WordWatching the Criminal Justice System

WordWatching the Criminal Justice System

The words we use to talk about sexual violence influence the way we perceive and respond to survivors. Using unaccountable language perpetuates a culture in which victims are devalued, sexual violence is tolerated, and perpetrators are not held accountable.

Word choices matter as we continue shifting the culture. But when it comes to holding offenders accountable in the criminal justice system, the words and phrases used to describe sexual violence can play an outsized role in determining whether justice is actually delivered.

That’s why King County Prosecuting Attorney Dan Satterberg invited KCSARC to train its entire staff of 500 as Sexual Assault Awareness Month closed out.

KCSARC Legal Advocacy Supervisor Mary Laskowski oversees WordWatch, a component of KCSARC’s CourtWatch program, and provided the training to groups over three days.

During each session, she called up several examples of victim-blaming language used in news headlines, social media, or police reports. Laskowski urged participants to listen for and adjust language that blames victims or minimizes their experience. She also pointed out examples where descriptions implied consent where none could have been given.

“A headline that uses the phrase ‘man has sex with his preteen daughter’ implies rape of a child is consensual activity,” said Laskowski.

Another example is the term “child prostitute.“

“This conveys none of the brutality inherent in commercial sexual exploitation, and it silences and hides the violence young people experience,” she explained.

Language that implies consent is especially pernicious when it creeps into important documents involved in criminal justice cases, such as police reports or probable cause documents. Describing an assault as “fondling” or a rape as “sexual intercourse” removes the violence, coercion,or intimidation.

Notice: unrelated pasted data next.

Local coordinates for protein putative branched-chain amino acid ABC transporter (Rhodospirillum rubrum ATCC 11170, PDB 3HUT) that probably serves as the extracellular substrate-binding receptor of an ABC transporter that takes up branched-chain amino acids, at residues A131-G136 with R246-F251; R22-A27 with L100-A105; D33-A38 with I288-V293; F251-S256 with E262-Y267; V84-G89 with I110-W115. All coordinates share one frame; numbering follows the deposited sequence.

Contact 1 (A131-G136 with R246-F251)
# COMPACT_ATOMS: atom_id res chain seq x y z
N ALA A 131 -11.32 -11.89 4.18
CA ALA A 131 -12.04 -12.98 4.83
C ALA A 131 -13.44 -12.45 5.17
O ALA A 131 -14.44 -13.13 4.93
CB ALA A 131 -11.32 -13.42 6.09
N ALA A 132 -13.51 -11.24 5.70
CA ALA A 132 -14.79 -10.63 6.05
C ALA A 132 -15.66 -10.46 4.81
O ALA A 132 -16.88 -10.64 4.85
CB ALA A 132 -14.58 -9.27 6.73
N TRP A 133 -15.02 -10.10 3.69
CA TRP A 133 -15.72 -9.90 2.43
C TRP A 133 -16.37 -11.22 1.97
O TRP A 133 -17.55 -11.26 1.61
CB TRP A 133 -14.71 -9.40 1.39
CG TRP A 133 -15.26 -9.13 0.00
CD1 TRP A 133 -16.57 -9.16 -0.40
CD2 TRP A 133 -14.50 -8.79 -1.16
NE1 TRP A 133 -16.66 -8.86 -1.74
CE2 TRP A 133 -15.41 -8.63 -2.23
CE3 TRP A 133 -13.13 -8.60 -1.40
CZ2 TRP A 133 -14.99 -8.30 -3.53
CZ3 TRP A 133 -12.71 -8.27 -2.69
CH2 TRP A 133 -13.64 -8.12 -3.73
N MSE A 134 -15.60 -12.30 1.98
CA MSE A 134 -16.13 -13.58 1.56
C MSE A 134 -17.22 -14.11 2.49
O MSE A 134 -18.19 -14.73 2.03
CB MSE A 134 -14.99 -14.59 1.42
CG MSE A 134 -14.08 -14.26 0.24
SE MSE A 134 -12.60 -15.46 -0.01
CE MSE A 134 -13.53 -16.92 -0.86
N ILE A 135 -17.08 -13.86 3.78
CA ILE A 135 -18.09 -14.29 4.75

Heightened awareness of how language affects the way survivors and acts of violence are perceived led to one immediate change. A recently trained prosecutor flagged a database label that one law enforcement jurisdiction had been using to categorize certain assault crimes as “Lovers’ Quarrels.’ The jurisdiction agreed with the prosecutor and changed the label.

KCSARC is grateful for the opportunity to have this important discussion with those who prosecute crimes in King County. WordWatch has drawn attention from other agencies and jurisdictions that are seeking to improve the way survivors are treated and to hold offenders accountable.

Start your own WordWatch!

How often have you heard someone describe a sexual assault case with “He said, she said?” Sexual harassing language dismissed as “Locker room talk?” Or a sexual assault occurring between two people who may have just met dismissively referred to as “date rape?” Speak up and let others know how their words are heard. Ask whether the speaker truly means what they say. Our chart provides more examples, interpretations, and suggested substitute language.

We’re always looking to refresh our WordWatch training. Send us your examples at education@kcsarc.org.